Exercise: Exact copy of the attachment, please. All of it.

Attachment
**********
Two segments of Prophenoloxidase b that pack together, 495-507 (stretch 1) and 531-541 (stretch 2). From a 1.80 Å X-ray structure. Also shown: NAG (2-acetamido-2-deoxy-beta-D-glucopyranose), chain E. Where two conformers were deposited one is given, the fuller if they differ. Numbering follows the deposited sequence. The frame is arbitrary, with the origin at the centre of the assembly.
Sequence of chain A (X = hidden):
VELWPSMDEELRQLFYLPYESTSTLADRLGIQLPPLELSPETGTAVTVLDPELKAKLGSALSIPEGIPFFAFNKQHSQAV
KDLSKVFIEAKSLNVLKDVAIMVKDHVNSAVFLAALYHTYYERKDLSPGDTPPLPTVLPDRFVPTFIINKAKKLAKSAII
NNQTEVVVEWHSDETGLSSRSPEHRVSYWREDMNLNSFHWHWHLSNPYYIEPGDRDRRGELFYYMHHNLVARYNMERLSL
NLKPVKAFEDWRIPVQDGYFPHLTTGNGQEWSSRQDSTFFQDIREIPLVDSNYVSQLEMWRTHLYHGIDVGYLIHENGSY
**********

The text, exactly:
Two segments of Prophenoloxidase b that pack together, 495-507 (stretch 1) and 531-541 (stretch 2). From a 1.80 Å X-ray structure. Also shown: NAG (2-acetamido-2-deoxy-beta-D-glucopyranose), chain E. Where two conformers were deposited one is given, the fuller if they differ. Numbering follows the deposited sequence. The frame is arbitrary, with the origin at the centre of the assembly.
Sequence of chain A (X = hidden):
VELWPSMDEELRQLFYLPYESTSTLADRLGIQLPPLELSPETGTAVTVLDPELKAKLGSALSIPEGIPFFAFNKQHSQAV
KDLSKVFIEAKSLNVLKDVAIMVKDHVNSAVFLAALYHTYYERKDLSPGDTPPLPTVLPDRFVPTFIINKAKKLAKSAII
NNQTEVVVEWHSDETGLSSRSPEHRVSYWREDMNLNSFHWHWHLSNPYYIEPGDRDRRGELFYYMHHNLVARYNMERLSL
NLKPVKAFEDWRIPVQDGYFPHLTTGNGQEWSSRQDSTFFQDIREIPLVDSNYVSQLEMWRTHLYHGIDVGYLIHENGSY